AZ: We’ve identified three nested problems. The first problem is a networking- and skills training gap. There is no point along the path of getting your PhD — in your early ascent as a working scientist — where anyone explains to you how the modern systems of communication work. No one explicitly tells you about the leadership challenges that will be placed upon you as your career unfolds. The second challenge, surrounding the first, is that there is a common anti-popularizer bias in many academic departments. There is a belief that if you are not at the bench doing science, you are not a “working scientist.” If you raise your head up, you might inflame departmental politics; it might cost you advancement in the field, and even your tenure. The third challenge is that even if you are to overcome the first two hurdles, there is no place where you can learn strategies of public leadership and public engagement. So, how do you deal with that? How do you deal with complex political issues in the public square?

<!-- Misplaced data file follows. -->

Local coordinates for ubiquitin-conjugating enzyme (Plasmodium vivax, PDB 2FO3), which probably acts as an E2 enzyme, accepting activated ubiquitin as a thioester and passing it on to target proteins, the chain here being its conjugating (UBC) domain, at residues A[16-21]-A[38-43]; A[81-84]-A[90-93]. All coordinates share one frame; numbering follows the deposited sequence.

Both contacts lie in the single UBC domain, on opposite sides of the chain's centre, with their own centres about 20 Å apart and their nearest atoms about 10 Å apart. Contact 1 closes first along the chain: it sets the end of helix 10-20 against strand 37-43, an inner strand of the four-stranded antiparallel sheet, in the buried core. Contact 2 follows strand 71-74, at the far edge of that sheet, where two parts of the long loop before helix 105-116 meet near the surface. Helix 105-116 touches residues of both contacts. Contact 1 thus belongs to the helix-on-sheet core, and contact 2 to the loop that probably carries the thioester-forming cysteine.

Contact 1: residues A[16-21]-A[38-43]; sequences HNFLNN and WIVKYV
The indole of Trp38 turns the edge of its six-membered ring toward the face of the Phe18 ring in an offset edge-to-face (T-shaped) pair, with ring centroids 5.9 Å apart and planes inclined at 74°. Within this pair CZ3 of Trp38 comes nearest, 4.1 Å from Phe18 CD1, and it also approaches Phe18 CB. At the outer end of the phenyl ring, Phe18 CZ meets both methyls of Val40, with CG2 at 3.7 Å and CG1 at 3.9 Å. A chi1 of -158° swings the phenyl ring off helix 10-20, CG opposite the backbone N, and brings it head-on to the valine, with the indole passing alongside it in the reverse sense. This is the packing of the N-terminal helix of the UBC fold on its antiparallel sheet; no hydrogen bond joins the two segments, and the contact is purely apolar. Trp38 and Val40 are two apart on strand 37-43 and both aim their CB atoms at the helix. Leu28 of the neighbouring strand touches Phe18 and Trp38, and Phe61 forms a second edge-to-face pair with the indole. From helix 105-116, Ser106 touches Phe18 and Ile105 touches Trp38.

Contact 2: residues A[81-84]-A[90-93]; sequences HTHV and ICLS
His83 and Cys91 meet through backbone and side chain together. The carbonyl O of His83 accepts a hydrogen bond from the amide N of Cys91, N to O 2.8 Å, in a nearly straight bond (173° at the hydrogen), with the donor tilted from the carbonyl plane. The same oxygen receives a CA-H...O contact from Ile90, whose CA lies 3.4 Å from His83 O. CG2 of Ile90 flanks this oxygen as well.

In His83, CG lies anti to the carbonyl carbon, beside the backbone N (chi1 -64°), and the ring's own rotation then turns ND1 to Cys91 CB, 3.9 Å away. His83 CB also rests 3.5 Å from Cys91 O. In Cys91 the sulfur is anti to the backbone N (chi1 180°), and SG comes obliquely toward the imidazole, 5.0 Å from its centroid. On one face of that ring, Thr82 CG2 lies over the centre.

MM: I agree with you on the point of an entrenched “anti-popularizer bias.” It’s as if there is this notion that you’ve got to earn your stripes first—you’ve got to spend 2 decades or more at the bench before you’ve earned the right to give an opinion on social issues or to influence policy. But do you think the younger generation of scientists is pushing back against this bias?
AZ: Most definitely. This is the one thing that’s really working for us. Younger scientists have come of age in the era of the Internet, in the era of open science, in the era of the blogosphere, so there has been a demographic and a psychographic shift. Communication is a much more natural part of their lived experience, as individuals not just as scientists.